Practical considerations when traveling for landscape photography
When working in a studio, you have almost absolute control over your subject, your setup and other factors influencing your workflow. Shooting out on location however, especially a remote location, is wildly unpredictable. You can’t control the weather, nor how the light changes, who else is around, or how safe it is for you and your equipment. That’s why thorough preparation is so important, trying to account for as many possible scenarios and outcomes. Just as important, on the other hand, is to be able to adapt your plans to changing conditions. Before you set foot on your shooting location, make sure you know what kind of terrain you’ll encounter and what natural elements you’ll need to take into consideration (wind, dust, snow, clouds, fog, etc.). I always start out the day by checking the weather forecast – that is the easiest and most accessible way to ensure that you are prepared for the elements and gives you the opportunity to change plans to avoid unsafe situations. The more passionate you become about landscape photography, the more likely it is that you’ll also turn into some sort of a meteorology freak. It’s definitely helpful to learn how to analyze the type and height of a cloud formation to predict upcoming weather, and it’s crucial for your photography to always be looking up at the sky, to understand how the light/shadow play will influence your composition and predict when the right moment will come to take your desired shot. You’ll soon learn that cirrus clouds are ideal for a dramatic shot, cirrostratus clouds help create a moody, warm glow, cumulus are the safe choice for an evenly lit image, and cumulonimbus are a sign that you should hurry up with your shot and find shelter as soon as possible. If the location is dangerous or highly unpredictable, it’s crucial that you get a local fixer to help you navigate the terrain, keep you safe and just generally help out. It’s also important that you make sure your access to food, water, shelter and medical care will be easy throughout the day, no matter what happens. In volatile environments, remember to keep your equipment protected at all times and only take it out when you need it. You will protect your valuable equipment, while at the same time ensuring that you won’t spend ages in post-processing.
Section in Review: Staying safe while getting great shots
✓ Check the weather forecast, and adjust your plans and/or clothes to suit
✓ Learn to read the clouds to stay safe and capture great images
✓ Get a local fixer for more dangerous or unpredicable locations
✓ No matter what, ensure that food, water, shelter and medical care are accessible throughout the day
Putting it all together for the perfect shot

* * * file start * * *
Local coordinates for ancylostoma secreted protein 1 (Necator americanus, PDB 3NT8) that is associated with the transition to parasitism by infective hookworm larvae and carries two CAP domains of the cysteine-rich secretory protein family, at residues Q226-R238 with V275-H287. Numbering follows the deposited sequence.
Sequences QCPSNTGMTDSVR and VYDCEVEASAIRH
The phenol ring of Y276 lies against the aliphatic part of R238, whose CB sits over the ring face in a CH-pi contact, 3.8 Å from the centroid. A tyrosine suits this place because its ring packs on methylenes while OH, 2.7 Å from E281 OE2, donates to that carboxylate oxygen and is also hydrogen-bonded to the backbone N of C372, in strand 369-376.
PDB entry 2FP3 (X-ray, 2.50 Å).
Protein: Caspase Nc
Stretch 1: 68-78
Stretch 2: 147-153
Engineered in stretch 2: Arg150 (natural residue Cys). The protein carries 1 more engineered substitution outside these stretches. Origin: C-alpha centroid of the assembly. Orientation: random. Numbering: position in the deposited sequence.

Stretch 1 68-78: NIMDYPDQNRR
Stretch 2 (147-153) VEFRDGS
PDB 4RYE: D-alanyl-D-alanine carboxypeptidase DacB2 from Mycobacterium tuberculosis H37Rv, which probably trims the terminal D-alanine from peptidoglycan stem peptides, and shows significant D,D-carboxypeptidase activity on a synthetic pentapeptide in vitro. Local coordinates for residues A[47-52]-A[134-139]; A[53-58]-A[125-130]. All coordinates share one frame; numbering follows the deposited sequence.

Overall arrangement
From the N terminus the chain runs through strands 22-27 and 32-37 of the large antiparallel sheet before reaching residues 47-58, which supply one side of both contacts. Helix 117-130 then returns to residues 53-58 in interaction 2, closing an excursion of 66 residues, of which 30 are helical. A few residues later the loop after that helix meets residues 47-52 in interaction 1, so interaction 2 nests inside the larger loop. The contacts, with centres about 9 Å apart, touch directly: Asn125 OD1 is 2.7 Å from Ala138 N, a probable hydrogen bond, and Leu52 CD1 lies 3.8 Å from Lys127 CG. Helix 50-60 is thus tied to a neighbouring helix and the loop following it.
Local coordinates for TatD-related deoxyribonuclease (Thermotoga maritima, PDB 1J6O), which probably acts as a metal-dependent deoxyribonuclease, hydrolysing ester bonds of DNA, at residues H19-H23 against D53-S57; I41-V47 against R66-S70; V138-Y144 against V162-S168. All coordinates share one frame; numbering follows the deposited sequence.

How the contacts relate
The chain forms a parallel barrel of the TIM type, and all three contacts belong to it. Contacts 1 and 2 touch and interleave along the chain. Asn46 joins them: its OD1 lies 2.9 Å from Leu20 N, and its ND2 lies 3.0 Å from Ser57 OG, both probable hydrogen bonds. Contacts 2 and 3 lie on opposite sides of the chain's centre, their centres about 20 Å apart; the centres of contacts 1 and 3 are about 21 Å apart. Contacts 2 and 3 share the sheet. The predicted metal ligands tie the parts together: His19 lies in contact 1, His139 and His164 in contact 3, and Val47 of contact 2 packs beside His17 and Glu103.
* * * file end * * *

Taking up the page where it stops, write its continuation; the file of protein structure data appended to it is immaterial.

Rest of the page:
At some point, all of your planning will be put into action. This is the exciting part we all look forward to, but that doesn't mean it won't be challenging, unpredictable and, many times, frustrating. Alaska is one of the most unforgiving landscapes in the world, but that’s also what makes it one of my favorite places to shoot. It’s said that 70% of visitors to Denali National Park each year don't even get to see the mountain itself. It’s so massive that it creates its own weather. Most of the time, it covers itself in clouds. At over 20,000 feet tall (6,000 meters), it is the tallest peak in North America, and the third most prominent and isolated summit in the world. With a short window of time, the quickest and most efficient way to access the Alaska Range was by airplane. I chartered a small plane capable of flying with the windows open so I wouldn’t have to shoot through the plexiglass. By studying the region and terrain beforehand, we were able to communicate with our pilot on where exactly we wanted to fly to get the planned shots. Checking the weather on the day of the flight, it looked like we were going to have clear skies, albeit with a temperature of -40°F (-40°C) while hanging out of the open windows. It’s of course always essential to know when the best light is, and that might change depending on the look you’re going for. For me, this time the light I was aiming for was about an hour and a half before sunset to get the alpenglow. Photographing out of an open airplane window in temperatures colder than most people on this planet will ever experience is one of the most challenging environments you can ever be asked to shoot in. The whole team was crammed into a tiny airplane. Each turn we made in the aircraft pointed the window nearly straight down, giving us a look at the glaciers 13,000 feet below. I had brought along the 23mm and 70mm Rodenstock lenses and the XT. For most of the shots at this location, I used an f-stop of around 4.0, shutter speed 1/500, and ISO 800. I knew about the IQ4’s amazing high ISO performance, so I wasn’t too worried about having the ISO at 800. I was more worried about the shutter speed shooting from an airplane and didn’t want to leave any room for error here. With 150MP of resolution, even the slightest technical error could have significant consequences. On this trip, all of my planning and previous experience meant that I got the shots I was looking for.